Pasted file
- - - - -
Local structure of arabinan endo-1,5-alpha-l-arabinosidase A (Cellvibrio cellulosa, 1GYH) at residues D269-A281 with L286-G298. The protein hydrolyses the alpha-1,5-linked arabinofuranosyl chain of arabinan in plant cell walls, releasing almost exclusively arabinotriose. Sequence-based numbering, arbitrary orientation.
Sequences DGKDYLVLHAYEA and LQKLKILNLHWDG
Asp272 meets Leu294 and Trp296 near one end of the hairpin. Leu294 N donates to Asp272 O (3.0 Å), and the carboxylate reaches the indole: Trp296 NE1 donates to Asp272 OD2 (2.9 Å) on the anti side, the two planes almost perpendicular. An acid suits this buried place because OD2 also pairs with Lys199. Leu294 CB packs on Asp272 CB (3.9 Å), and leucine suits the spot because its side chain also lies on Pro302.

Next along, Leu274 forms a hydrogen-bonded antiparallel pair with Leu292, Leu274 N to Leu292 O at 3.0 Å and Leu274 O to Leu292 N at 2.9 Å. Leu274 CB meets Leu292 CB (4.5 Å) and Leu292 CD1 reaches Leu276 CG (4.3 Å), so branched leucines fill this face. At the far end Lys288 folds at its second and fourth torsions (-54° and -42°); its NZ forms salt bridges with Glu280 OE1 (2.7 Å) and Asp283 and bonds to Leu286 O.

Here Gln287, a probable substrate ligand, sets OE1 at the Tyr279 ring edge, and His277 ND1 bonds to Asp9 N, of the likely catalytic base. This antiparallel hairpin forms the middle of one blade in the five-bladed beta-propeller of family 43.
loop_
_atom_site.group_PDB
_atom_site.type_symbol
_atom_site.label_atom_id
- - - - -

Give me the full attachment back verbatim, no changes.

Local structure of arabinan endo-1,5-alpha-l-arabinosidase A (Cellvibrio cellulosa, 1GYH) at residues D269-A281 with L286-G298. The protein hydrolyses the alpha-1,5-linked arabinofuranosyl chain of arabinan in plant cell walls, releasing almost exclusively arabinotriose. Sequence-based numbering, arbitrary orientation.
Sequences DGKDYLVLHAYEA and LQKLKILNLHWDG
Asp272 meets Leu294 and Trp296 near one end of the hairpin. Leu294 N donates to Asp272 O (3.0 Å), and the carboxylate reaches the indole: Trp296 NE1 donates to Asp272 OD2 (2.9 Å) on the anti side, the two planes almost perpendicular. An acid suits this buried place because OD2 also pairs with Lys199. Leu294 CB packs on Asp272 CB (3.9 Å), and leucine suits the spot because its side chain also lies on Pro302.

Next along, Leu274 forms a hydrogen-bonded antiparallel pair with Leu292, Leu274 N to Leu292 O at 3.0 Å and Leu274 O to Leu292 N at 2.9 Å. Leu274 CB meets Leu292 CB (4.5 Å) and Leu292 CD1 reaches Leu276 CG (4.3 Å), so branched leucines fill this face. At the far end Lys288 folds at its second and fourth torsions (-54° and -42°); its NZ forms salt bridges with Glu280 OE1 (2.7 Å) and Asp283 and bonds to Leu286 O.

Here Gln287, a probable substrate ligand, sets OE1 at the Tyr279 ring edge, and His277 ND1 bonds to Asp9 N, of the likely catalytic base. This antiparallel hairpin forms the middle of one blade in the five-bladed beta-propeller of family 43.
loop_
_atom_site.group_PDB
_atom_site.type_symbol
_atom_site.label_atom_id